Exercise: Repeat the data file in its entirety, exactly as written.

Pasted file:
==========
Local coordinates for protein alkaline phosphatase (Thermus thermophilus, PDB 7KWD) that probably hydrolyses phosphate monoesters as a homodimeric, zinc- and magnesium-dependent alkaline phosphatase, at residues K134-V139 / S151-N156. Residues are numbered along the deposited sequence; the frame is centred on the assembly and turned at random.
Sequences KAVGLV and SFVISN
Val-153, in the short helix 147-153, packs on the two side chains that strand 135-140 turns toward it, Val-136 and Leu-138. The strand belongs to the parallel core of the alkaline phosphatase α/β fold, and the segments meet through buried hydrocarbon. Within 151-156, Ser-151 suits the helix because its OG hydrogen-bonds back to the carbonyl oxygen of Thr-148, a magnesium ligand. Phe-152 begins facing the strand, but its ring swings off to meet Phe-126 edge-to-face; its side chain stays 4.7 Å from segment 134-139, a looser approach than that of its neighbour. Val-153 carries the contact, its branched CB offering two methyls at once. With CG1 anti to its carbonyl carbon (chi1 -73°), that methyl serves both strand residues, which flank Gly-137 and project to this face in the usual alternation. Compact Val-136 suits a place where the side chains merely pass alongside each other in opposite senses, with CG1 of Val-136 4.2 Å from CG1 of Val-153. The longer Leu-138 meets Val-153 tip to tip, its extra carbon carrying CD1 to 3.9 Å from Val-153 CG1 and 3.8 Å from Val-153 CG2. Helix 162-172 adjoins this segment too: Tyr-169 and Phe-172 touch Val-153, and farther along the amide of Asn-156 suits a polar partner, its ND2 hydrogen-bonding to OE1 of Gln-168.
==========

Local coordinates for protein alkaline phosphatase (Thermus thermophilus, PDB 7KWD) that probably hydrolyses phosphate monoesters as a homodimeric, zinc- and magnesium-dependent alkaline phosphatase, at residues K134-V139 / S151-N156. Residues are numbered along the deposited sequence; the frame is centred on the assembly and turned at random.
Sequences KAVGLV and SFVISN
Val-153, in the short helix 147-153, packs on the two side chains that strand 135-140 turns toward it, Val-136 and Leu-138. The strand belongs to the parallel core of the alkaline phosphatase α/β fold, and the segments meet through buried hydrocarbon. Within 151-156, Ser-151 suits the helix because its OG hydrogen-bonds back to the carbonyl oxygen of Thr-148, a magnesium ligand. Phe-152 begins facing the strand, but its ring swings off to meet Phe-126 edge-to-face; its side chain stays 4.7 Å from segment 134-139, a looser approach than that of its neighbour. Val-153 carries the contact, its branched CB offering two methyls at once. With CG1 anti to its carbonyl carbon (chi1 -73°), that methyl serves both strand residues, which flank Gly-137 and project to this face in the usual alternation. Compact Val-136 suits a place where the side chains merely pass alongside each other in opposite senses, with CG1 of Val-136 4.2 Å from CG1 of Val-153. The longer Leu-138 meets Val-153 tip to tip, its extra carbon carrying CD1 to 3.9 Å from Val-153 CG1 and 3.8 Å from Val-153 CG2. Helix 162-172 adjoins this segment too: Tyr-169 and Phe-172 touch Val-153, and farther along the amide of Asn-156 suits a polar partner, its ND2 hydrogen-bonding to OE1 of Gln-168.